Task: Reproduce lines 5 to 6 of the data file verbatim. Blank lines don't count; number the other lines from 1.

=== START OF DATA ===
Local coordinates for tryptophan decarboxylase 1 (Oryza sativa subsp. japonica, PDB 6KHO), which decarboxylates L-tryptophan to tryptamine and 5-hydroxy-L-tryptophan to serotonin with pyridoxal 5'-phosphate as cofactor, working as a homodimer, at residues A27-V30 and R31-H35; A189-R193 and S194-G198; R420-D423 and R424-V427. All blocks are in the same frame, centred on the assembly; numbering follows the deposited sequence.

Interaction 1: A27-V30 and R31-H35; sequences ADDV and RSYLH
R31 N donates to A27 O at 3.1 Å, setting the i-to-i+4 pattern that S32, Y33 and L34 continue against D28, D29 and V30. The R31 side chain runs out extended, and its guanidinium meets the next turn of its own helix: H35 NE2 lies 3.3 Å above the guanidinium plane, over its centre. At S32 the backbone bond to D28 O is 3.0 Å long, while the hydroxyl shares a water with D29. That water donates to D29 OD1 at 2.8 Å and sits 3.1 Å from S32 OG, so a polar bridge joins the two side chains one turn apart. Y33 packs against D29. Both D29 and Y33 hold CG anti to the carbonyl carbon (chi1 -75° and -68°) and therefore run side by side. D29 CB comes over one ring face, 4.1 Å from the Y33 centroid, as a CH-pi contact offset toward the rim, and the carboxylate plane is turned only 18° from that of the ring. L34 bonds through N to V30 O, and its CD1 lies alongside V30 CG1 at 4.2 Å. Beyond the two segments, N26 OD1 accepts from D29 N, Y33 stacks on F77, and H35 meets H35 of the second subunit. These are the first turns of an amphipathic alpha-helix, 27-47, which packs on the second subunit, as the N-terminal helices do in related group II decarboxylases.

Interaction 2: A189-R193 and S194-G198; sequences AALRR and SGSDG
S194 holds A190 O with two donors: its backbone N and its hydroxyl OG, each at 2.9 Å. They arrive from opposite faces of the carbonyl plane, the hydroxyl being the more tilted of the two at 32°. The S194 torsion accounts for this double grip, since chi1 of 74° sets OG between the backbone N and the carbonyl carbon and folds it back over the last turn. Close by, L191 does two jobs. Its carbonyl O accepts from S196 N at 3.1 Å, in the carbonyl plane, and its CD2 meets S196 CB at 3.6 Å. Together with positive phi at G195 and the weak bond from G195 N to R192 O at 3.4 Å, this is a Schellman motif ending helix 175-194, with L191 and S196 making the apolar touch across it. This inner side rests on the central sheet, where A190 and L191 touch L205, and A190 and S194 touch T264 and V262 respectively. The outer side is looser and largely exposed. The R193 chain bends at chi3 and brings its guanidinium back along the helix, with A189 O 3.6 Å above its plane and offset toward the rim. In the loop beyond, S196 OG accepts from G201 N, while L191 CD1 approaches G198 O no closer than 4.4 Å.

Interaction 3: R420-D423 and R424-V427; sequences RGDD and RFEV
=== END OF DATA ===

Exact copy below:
S194 holds A190 O with two donors: its backbone N and its hydroxyl OG, each at 2.9 Å. They arrive from opposite faces of the carbonyl plane, the hydroxyl being the more tilted of the two at 32°. The S194 torsion accounts for this double grip, since chi1 of 74° sets OG between the backbone N and the carbonyl carbon and folds it back over the last turn. Close by, L191 does two jobs. Its carbonyl O accepts from S196 N at 3.1 Å, in the carbonyl plane, and its CD2 meets S196 CB at 3.6 Å. Together with positive phi at G195 and the weak bond from G195 N to R192 O at 3.4 Å, this is a Schellman motif ending helix 175-194, with L191 and S196 making the apolar touch across it. This inner side rests on the central sheet, where A190 and L191 touch L205, and A190 and S194 touch T264 and V262 respectively. The outer side is looser and largely exposed. The R193 chain bends at chi3 and brings its guanidinium back along the helix, with A189 O 3.6 Å above its plane and offset toward the rim. In the loop beyond, S196 OG accepts from G201 N, while L191 CD1 approaches G198 O no closer than 4.4 Å.

Interaction 3: R420-D423 and R424-V427; sequences RGDD and RFEV